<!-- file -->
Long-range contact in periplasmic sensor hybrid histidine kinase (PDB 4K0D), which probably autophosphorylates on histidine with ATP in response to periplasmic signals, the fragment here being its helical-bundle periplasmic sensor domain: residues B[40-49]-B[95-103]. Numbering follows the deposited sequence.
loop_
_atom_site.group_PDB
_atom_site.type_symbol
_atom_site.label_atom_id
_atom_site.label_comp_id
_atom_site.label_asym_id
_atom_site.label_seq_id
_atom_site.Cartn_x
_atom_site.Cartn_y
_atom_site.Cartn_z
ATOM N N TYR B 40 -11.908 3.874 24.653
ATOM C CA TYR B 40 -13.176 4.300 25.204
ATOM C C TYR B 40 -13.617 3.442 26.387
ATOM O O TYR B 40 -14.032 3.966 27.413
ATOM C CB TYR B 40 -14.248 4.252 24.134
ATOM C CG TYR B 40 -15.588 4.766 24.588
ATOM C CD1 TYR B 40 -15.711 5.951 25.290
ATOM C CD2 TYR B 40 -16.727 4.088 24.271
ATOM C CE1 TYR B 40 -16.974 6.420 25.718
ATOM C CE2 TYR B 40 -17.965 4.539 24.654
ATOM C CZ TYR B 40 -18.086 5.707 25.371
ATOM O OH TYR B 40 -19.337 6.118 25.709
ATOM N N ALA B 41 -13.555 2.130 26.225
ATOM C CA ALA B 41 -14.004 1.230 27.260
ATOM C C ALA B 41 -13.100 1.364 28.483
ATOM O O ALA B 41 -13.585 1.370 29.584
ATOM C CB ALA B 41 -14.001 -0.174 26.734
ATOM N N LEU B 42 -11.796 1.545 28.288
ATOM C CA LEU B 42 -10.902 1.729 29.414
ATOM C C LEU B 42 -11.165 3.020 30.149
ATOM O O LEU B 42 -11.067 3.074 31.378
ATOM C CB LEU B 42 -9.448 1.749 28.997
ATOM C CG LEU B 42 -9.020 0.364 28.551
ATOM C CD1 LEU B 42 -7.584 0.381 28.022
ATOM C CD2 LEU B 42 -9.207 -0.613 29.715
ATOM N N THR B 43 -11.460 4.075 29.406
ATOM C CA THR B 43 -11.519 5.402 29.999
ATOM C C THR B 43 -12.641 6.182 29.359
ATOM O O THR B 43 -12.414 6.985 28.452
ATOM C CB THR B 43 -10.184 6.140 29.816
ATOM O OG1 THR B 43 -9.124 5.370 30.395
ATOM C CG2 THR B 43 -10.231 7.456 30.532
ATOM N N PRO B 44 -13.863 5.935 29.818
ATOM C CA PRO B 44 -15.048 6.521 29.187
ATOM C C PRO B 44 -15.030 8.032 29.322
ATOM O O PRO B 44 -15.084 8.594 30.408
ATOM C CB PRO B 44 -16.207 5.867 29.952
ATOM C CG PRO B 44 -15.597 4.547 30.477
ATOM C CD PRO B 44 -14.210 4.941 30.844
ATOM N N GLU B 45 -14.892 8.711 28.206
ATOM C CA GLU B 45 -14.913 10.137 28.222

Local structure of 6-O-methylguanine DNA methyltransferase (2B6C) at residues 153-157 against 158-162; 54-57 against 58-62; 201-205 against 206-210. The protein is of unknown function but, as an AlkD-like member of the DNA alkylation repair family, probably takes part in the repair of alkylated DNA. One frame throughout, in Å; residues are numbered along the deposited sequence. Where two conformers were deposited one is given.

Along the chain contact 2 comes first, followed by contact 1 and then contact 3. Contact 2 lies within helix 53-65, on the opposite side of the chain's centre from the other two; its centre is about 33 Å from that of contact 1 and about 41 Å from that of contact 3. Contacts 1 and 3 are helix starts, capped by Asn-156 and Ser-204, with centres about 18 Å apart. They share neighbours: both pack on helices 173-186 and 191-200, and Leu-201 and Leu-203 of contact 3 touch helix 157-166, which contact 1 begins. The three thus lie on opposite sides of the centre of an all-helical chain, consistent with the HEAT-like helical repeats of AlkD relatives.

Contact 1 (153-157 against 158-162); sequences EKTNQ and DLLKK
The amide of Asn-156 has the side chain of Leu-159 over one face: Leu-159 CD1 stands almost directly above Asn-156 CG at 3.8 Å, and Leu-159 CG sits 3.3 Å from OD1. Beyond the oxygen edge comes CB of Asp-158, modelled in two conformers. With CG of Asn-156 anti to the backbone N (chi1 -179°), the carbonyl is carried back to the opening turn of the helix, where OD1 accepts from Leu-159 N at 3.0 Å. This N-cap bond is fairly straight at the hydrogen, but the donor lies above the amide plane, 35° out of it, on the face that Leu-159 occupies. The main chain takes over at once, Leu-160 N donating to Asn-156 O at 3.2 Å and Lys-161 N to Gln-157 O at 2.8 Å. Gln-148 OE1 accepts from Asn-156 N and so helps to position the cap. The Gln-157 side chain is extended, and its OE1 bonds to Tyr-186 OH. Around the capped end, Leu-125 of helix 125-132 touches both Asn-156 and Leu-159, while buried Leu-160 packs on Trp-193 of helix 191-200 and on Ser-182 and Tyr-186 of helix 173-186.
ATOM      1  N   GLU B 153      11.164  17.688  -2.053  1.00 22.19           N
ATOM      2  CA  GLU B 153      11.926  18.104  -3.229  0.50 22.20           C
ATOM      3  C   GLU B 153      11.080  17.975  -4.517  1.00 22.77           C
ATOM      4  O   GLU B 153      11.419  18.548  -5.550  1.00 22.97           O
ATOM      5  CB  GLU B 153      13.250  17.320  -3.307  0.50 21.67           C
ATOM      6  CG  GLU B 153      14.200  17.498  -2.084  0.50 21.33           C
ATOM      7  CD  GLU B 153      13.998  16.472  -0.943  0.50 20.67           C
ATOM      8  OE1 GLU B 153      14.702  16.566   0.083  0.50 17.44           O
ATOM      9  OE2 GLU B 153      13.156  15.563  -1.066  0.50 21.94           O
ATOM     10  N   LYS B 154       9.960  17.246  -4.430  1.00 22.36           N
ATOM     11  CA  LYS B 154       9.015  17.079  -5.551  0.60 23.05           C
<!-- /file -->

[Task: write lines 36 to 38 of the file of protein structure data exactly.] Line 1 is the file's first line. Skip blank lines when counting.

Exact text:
ATOM C CD2 LEU B 42 -9.207 -0.613 29.715
ATOM N N THR B 43 -11.460 4.075 29.406
ATOM C CA THR B 43 -11.519 5.402 29.999